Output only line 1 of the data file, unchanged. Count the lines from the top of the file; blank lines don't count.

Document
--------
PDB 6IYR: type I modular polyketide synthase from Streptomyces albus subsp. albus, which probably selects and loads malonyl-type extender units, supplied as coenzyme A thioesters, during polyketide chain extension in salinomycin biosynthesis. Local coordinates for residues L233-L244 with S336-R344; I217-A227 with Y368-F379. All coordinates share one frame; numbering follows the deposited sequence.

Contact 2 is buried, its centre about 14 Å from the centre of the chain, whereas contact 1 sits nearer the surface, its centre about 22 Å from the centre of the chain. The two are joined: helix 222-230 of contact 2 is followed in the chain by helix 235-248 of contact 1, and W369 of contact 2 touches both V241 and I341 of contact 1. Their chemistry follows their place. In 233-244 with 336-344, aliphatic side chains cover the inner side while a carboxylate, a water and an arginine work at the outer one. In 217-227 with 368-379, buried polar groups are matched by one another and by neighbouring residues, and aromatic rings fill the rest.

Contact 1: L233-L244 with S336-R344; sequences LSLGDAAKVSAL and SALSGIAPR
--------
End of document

PDB 6IYR: type I modular polyketide synthase from Streptomyces albus subsp. albus, which probably selects and loads malonyl-type extender units, supplied as coenzyme A thioesters, during polyketide chain extension in salinomycin biosynthesis. Local coordinates for residues L233-L244 with S336-R344; I217-A227 with Y368-F379. All coordinates share one frame; numbering follows the deposited sequence.